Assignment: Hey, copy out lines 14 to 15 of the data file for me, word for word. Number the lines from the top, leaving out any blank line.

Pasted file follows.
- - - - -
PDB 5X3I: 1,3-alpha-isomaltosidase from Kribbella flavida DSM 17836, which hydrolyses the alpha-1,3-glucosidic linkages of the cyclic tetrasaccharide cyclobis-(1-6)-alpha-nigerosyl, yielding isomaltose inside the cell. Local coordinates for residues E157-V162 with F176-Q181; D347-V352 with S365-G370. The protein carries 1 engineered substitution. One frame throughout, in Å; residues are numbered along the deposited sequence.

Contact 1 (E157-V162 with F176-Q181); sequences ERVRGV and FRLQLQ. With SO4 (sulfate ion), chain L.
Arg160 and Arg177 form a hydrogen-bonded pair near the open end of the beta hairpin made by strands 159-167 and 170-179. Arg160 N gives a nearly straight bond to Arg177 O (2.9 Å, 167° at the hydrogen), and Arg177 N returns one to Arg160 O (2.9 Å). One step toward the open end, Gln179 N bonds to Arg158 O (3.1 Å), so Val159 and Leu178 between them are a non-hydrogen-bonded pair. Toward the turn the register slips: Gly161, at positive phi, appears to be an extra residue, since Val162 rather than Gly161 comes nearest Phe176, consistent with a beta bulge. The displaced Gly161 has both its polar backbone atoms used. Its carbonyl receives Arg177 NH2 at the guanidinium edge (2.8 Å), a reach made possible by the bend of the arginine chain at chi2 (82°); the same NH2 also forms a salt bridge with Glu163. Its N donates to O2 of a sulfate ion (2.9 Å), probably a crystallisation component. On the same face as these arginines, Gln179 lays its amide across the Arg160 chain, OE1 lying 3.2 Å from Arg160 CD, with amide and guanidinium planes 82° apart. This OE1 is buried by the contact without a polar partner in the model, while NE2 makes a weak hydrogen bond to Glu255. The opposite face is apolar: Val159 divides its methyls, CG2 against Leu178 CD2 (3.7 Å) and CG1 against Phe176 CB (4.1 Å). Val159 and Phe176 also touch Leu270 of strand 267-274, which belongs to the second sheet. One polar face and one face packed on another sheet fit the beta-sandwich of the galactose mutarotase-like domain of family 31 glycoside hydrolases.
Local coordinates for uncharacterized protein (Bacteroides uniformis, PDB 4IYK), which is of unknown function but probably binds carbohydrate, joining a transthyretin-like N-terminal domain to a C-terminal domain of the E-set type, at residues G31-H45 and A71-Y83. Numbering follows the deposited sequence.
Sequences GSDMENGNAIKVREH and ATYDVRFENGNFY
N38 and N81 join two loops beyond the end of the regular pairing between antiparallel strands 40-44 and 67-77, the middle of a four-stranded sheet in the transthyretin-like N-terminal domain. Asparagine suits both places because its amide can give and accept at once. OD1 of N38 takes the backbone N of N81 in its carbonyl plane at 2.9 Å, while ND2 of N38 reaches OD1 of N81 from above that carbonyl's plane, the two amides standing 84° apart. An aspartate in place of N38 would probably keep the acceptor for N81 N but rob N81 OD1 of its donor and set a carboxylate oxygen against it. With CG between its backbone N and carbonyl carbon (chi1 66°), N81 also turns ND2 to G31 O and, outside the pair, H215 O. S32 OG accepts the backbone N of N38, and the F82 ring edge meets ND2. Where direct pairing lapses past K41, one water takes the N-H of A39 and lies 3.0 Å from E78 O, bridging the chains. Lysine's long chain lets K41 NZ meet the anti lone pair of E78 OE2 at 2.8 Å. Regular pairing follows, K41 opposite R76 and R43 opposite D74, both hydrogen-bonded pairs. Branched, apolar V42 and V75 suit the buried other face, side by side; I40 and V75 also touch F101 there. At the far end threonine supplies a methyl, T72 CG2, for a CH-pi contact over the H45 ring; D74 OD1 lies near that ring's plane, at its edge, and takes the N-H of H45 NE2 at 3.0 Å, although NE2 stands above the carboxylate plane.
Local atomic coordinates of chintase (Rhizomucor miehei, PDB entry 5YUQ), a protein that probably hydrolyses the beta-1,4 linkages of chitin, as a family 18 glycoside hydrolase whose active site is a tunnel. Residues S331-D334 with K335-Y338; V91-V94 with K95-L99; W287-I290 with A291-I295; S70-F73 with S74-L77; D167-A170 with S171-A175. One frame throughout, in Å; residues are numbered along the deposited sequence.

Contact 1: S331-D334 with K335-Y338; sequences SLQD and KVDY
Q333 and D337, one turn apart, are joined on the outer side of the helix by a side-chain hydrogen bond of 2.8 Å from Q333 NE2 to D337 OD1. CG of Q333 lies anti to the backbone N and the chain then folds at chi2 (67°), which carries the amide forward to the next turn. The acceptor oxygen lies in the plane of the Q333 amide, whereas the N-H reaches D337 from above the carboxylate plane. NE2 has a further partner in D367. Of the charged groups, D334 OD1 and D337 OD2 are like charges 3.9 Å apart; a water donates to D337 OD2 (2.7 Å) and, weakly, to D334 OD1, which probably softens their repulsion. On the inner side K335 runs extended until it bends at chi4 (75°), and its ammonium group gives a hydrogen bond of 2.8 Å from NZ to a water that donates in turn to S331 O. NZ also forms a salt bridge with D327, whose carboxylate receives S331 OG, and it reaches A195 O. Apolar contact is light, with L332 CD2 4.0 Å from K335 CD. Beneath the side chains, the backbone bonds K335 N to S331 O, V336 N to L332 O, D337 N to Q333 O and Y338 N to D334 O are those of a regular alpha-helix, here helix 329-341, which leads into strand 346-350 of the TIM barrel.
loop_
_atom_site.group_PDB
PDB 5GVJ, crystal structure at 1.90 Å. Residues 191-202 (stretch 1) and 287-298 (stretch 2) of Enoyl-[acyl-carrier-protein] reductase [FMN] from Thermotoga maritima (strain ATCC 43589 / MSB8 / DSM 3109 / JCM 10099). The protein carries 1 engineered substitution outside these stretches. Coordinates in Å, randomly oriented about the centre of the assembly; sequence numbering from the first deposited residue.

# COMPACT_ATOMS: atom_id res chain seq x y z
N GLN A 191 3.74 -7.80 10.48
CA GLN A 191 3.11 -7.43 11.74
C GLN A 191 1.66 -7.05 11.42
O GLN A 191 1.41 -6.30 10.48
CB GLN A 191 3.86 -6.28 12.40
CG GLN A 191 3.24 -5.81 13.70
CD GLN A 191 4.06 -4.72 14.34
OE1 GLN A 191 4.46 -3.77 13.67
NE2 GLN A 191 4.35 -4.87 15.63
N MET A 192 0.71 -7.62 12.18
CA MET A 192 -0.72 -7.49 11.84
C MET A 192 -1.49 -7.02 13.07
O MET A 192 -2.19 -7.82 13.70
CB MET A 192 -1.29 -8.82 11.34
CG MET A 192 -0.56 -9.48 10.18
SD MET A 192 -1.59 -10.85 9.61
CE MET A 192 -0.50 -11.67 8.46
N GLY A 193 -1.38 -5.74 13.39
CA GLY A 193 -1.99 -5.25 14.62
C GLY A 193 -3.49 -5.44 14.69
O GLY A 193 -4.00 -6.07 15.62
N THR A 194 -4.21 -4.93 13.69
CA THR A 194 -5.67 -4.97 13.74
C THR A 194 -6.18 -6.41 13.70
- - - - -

N GLN A 191 3.74 -7.80 10.48
CA GLN A 191 3.11 -7.43 11.74